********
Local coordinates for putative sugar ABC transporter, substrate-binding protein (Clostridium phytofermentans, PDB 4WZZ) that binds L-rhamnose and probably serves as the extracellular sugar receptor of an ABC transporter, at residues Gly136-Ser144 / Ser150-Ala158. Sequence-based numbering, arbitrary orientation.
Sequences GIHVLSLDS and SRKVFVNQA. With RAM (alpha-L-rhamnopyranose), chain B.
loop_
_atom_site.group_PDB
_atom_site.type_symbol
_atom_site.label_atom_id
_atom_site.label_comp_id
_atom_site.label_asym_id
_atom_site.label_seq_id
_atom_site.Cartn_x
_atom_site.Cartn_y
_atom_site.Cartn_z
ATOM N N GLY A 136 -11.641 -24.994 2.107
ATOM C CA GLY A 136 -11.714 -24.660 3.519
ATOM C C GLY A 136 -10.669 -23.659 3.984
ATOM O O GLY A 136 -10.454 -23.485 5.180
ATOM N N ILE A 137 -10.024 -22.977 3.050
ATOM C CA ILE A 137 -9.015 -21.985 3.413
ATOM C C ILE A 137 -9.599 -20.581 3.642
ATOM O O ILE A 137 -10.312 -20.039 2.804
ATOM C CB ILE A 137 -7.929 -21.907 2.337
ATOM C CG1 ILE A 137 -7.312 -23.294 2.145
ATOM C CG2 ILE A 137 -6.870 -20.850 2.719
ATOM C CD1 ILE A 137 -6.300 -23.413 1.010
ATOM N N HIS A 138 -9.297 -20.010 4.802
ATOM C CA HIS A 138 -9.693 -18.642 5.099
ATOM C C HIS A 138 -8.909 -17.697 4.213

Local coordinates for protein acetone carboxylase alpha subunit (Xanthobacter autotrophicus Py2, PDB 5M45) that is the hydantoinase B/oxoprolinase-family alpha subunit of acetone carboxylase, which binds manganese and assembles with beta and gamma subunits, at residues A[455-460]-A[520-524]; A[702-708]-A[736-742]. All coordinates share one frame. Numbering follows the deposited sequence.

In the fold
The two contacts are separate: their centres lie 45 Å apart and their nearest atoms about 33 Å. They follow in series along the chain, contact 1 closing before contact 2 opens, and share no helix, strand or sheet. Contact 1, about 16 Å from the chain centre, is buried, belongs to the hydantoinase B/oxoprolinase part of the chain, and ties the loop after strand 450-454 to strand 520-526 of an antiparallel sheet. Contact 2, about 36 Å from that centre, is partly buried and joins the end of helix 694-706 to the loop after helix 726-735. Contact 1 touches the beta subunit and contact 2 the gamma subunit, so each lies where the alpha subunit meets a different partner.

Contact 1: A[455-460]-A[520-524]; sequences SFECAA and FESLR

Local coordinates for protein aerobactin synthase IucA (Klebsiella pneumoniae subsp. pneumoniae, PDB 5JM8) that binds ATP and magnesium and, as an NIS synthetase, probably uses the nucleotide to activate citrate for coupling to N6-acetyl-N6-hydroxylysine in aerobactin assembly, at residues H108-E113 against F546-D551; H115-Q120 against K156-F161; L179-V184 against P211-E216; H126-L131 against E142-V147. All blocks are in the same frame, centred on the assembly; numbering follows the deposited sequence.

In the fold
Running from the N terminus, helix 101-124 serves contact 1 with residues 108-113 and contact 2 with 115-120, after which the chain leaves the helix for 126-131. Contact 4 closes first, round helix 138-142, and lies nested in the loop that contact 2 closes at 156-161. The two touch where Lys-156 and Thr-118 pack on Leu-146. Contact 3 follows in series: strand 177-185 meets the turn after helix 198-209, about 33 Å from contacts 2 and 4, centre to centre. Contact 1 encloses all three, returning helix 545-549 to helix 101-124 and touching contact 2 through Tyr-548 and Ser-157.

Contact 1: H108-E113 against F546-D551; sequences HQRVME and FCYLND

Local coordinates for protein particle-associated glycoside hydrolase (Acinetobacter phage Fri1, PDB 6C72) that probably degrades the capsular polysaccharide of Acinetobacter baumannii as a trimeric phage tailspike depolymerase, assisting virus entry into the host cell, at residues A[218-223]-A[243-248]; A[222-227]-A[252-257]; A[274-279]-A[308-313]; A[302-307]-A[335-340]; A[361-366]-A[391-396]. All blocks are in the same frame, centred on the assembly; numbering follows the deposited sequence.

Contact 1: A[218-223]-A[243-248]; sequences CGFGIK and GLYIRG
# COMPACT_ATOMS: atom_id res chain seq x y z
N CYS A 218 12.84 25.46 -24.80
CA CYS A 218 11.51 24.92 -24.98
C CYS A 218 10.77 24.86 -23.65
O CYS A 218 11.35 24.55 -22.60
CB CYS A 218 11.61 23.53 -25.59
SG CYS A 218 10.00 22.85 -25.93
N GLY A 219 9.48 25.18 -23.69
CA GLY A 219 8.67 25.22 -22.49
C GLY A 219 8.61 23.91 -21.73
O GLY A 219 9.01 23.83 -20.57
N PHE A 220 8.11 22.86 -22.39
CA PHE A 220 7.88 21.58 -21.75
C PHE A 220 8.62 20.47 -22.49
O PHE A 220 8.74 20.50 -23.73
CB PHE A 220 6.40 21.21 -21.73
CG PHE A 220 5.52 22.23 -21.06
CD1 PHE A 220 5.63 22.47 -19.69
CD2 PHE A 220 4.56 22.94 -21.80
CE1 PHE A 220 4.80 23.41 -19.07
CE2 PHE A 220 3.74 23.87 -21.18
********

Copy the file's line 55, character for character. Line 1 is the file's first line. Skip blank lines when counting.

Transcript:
CD1 PHE A 220 5.63 22.47 -19.69